Let the candid enquirer lay these things together, and let him say whether it be so extremely improbable that God has granted to his fallen but accountable creatures, some kind of divine aid and guide and hope of deliverance.
For, be it well remembered, that infidelity blots out, not only the revelation properly called Christian, but the preceding revelation also to Moses and the prophets, (from which all the faint traces of truth discernible in the sacrifices, the incense, the purifications, the oracles of the heathen world, had their rise,) and leaves a total blank in the creation of God from the fall to the present hour—a blank which it pretends not to fill, except by vapid declamations on the sufficiency of reason. But there is
10 See Davison on Prophecy. Serinon I.
no other revelation-no counter-system-no choice of religions proposed to man. The question is between Christianity and nothing; between Christianity and a dark uncertain hesitation as to every point of faith and practice here, and a gloomy and impenetrable obscurity bereafter.
But no, my brethren, I cannot longer dwell on a supposition so frightful, so dishonourable to our Almighty Father and Preserver-so full of dark despair to man. No, my brethren, the God of mercy and creation has not deserted us in our fallen state: he has not left us without a guide. The unbeliever, in the scornful spirit which I described in my last discourse, may take the miserable part of exalting beyond all measure, the light of reason, and may shut his eyes to the glories of Christianity; he may attempt to rekindle his faded taper at the blazing torch of revelation, and then claim it as his own, and try to extinguish the very luminary to which he owes all his feeble irradiation. But we are not so lost to reason and conscience; we are not so lost to all feelings of gratitude to God; we are not so lost to all the dictates of experience and truth, as to follow him in his infatuated wanderings. We derive from the very necessities of man, connected as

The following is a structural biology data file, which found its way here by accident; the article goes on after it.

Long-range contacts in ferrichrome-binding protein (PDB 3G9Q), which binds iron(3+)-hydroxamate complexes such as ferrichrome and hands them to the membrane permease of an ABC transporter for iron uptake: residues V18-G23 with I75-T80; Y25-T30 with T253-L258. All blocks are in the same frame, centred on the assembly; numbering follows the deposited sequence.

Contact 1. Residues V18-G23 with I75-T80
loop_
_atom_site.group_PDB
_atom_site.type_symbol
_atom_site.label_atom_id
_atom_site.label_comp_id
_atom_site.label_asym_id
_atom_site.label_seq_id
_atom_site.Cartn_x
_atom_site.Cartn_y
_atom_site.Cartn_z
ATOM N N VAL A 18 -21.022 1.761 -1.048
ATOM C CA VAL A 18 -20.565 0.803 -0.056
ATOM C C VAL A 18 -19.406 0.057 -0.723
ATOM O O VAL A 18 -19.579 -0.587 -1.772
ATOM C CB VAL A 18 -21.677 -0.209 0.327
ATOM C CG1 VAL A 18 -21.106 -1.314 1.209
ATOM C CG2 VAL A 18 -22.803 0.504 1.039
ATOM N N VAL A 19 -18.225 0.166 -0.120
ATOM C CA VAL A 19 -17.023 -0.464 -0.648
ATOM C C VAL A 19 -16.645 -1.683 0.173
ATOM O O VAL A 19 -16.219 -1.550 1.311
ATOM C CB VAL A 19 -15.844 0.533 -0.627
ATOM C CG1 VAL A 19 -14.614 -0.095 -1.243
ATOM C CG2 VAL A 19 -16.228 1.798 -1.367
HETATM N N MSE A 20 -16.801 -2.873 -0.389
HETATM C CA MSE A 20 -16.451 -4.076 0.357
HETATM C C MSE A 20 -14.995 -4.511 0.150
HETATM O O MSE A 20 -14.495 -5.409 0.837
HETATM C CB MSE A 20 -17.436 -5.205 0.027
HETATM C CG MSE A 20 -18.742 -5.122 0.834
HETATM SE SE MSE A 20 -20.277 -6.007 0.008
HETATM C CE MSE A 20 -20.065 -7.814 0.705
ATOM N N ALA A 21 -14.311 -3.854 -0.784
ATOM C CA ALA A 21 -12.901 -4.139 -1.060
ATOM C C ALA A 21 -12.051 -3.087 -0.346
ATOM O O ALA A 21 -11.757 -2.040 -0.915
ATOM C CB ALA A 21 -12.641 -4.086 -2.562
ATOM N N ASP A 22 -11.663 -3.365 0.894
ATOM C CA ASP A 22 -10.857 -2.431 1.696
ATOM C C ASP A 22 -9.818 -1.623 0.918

they are with the other direct'testimonies which we shall soon review, an invincible argument in favour of our religion.
I. Let me then, in conclusion, urge upon all before me, the practical application of the topic which we have been thus considering. Let me remind them of that temper of teachableness and prayer in which the question is to be studied. Let me urge every one to examine, in this temper, the proofs of the necessity of revelation. Let each ask himself what he ever knew, or what he now knows practically, of the being and perfections of God, the holy law, the atonement for sin, the means of overcoming temptation, and actually living a holy and humble life, except as revelation shines with its friendly light? I do not wait for his reply. I know that in proportion as he imbibes the right disposition of mind, he will acquire, by his own observation, an increased capacity of judging of the need there is of a divine revelation. He will confess, that, whatever others may say or think, he feels that without Christianity man can never be rescued from the gulf of sin and misery in which he is involved. His own necessities expound to the practical student the common state of mankind.